Saudi Arabia Is Laying the Groundwork for Normalization with Israel

Since the signing of the Abraham Accords in 2020, there has been hope and speculation that Saudi Arabia will be the next Arab country to make peace with the Jewish state—speculation that has intensified more recently with reports of diplomatic activity by the Biden administration. Haisam Hassanein observes that the kingdom appears to be taking steps to ready its population for such a development:

Traditionally, Riyadh adopted an unfriendly stance toward Israel due to its conflict with the Palestinians. Clerics in Friday sermons would lash out at Washington and Jerusalem over the plight of Palestinians. Conspiracy theories about Israel abounded. . . . Over the past year, [however], there have been numerous signs of open warming. Last fall, Riyadh hosted Samer Haj Yehia, chairman of Israel’s Bank Leumi, as a panelist at the Saudi investor forum, where Yehia described “amazing” opportunities in the desert kingdom. In a June press conference, the Saudi foreign minister Faisal bin Farhan said that normalization with Israel “would bring significant benefits” to the region.

In Saudi-affiliated media as well, Israel and normalization are no longer taboo. When rockets from the Hamas-controlled Gaza Strip were launched at Israel in July, the London-based Saudi newspaper Al-Sharq al-Awsat avoided pejorative labels for Israeli troops such as “occupation forces.” The Saudi news network Al-Arabiya hosted Israelis to share their thoughts on issues unrelated to the Palestinians as well as Arab commentators who shared favorable views of Gulf normalization with Jerusalem while demanding that the Palestinians give peace a chance.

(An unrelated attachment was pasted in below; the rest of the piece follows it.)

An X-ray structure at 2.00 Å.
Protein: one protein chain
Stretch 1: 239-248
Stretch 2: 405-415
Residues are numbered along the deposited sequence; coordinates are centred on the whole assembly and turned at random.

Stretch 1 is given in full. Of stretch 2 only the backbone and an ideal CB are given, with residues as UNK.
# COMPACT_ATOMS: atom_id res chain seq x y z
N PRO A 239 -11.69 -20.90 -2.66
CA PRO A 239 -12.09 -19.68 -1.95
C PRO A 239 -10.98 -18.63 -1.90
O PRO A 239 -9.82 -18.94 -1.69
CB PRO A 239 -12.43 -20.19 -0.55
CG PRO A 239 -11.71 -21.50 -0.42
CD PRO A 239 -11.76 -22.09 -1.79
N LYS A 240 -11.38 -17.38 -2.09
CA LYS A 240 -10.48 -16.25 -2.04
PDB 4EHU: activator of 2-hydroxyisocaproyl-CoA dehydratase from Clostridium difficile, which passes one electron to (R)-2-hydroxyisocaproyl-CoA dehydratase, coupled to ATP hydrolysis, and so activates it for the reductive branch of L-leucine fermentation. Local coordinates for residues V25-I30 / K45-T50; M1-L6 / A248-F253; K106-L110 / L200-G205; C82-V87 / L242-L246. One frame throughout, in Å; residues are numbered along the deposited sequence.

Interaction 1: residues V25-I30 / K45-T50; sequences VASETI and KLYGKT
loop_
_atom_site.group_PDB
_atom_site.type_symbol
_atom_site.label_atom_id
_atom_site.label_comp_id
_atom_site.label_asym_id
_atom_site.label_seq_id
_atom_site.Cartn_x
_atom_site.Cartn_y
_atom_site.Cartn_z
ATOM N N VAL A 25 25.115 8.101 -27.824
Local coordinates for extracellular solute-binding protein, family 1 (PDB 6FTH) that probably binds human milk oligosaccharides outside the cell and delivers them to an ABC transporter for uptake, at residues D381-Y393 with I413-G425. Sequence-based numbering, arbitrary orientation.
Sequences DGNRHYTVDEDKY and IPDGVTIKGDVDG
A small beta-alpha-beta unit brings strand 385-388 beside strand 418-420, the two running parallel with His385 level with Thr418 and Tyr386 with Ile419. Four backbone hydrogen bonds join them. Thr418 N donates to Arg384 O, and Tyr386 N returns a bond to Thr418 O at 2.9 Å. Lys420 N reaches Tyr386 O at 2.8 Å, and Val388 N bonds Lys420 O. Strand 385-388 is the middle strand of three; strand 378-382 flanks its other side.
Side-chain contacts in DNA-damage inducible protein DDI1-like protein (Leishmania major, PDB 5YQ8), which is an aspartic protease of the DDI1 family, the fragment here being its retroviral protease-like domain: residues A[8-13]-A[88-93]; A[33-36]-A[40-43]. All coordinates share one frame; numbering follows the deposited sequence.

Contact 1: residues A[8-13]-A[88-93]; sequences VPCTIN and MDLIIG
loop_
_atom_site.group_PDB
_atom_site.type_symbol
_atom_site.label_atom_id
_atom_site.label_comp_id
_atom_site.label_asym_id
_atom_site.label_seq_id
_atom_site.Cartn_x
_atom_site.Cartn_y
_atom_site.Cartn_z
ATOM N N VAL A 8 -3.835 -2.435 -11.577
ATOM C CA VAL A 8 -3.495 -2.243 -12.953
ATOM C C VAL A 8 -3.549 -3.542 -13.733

This openness stands in stark contrast to popular attitudes among Israel’s longtime Arab peace partners, Egypt and Jordan. Just this week, a hotel in Egypt reportedly kicked out an Israeli model after discovering her nationality. Meanwhile, Israeli and Jewish tourists have complained of anti-Semitic abuse when entering the Hashemite kingdom. . . .

[In Saudi Arabia], the overall trend is running strongly in favor of normalization. The kingdom has been paving the road to prepare its population for such a historical moment so that when peace comes, it will hopefully be a warm one.

Read more at FDD

More about: Abraham Accords, Israel diplomacy, Israel-Arab relations, Saudi Arabia

How America Sowed the Seeds of the Current Middle East Crisis in 2015

Analyzing the recent direct Iranian attack on Israel, and Israel’s security situation more generally, Michael Oren looks to the 2015 agreement to restrain Iran’s nuclear program. That, and President Biden’s efforts to resurrect the deal after Donald Trump left it, are in his view the source of the current crisis:

Of the original motivations for the deal—blocking Iran’s path to the bomb and transforming Iran into a peaceful nation—neither remained. All Biden was left with was the ability to kick the can down the road and to uphold Barack Obama’s singular foreign-policy achievement.

In order to achieve that result, the administration has repeatedly refused to punish Iran for its malign actions:

Historians will survey this inexplicable record and wonder how the United States not only allowed Iran repeatedly to assault its citizens, soldiers, and allies but consistently rewarded it for doing so. They may well conclude that in a desperate effort to avoid getting dragged into a regional Middle Eastern war, the U.S. might well have precipitated one.

While America’s friends in the Middle East, especially Israel, have every reason to feel grateful for the vital assistance they received in intercepting Iran’s missile and drone onslaught, they might also ask what the U.S. can now do differently to deter Iran from further aggression. . . . Tehran will see this weekend’s direct attack on Israel as a victory—their own—for their ability to continue threatening Israel and destabilizing the Middle East with impunity.

Israel, of course, must respond differently. Our target cannot simply be the Iranian proxies that surround our country and that have waged war on us since October 7, but, as the Saudis call it, “the head of the snake.”

Read more at Free Press

More about: Barack Obama, Gaza War 2023, Iran, Iran nuclear deal, U.S. Foreign policy